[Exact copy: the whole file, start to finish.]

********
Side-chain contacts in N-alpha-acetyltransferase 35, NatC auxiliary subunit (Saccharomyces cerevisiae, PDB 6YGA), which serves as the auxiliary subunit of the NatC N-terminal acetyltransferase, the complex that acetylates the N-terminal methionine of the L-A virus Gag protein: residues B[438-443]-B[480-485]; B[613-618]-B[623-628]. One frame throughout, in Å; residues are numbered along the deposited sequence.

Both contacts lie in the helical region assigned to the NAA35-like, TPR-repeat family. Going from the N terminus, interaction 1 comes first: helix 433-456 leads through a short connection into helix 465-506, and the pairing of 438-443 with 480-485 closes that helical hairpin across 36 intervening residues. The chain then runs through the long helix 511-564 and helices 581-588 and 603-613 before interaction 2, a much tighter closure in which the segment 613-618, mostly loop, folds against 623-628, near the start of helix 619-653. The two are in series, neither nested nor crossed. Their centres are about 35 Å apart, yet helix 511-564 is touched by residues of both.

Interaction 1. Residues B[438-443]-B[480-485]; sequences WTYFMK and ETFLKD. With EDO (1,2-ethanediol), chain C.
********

Side-chain contacts in N-alpha-acetyltransferase 35, NatC auxiliary subunit (Saccharomyces cerevisiae, PDB 6YGA), which serves as the auxiliary subunit of the NatC N-terminal acetyltransferase, the complex that acetylates the N-terminal methionine of the L-A virus Gag protein: residues B[438-443]-B[480-485]; B[613-618]-B[623-628]. One frame throughout, in Å; residues are numbered along the deposited sequence.

Both contacts lie in the helical region assigned to the NAA35-like, TPR-repeat family. Going from the N terminus, interaction 1 comes first: helix 433-456 leads through a short connection into helix 465-506, and the pairing of 438-443 with 480-485 closes that helical hairpin across 36 intervening residues. The chain then runs through the long helix 511-564 and helices 581-588 and 603-613 before interaction 2, a much tighter closure in which the segment 613-618, mostly loop, folds against 623-628, near the start of helix 619-653. The two are in series, neither nested nor crossed. Their centres are about 35 Å apart, yet helix 511-564 is touched by residues of both.

Interaction 1. Residues B[438-443]-B[480-485]; sequences WTYFMK and ETFLKD. With EDO (1,2-ethanediol), chain C.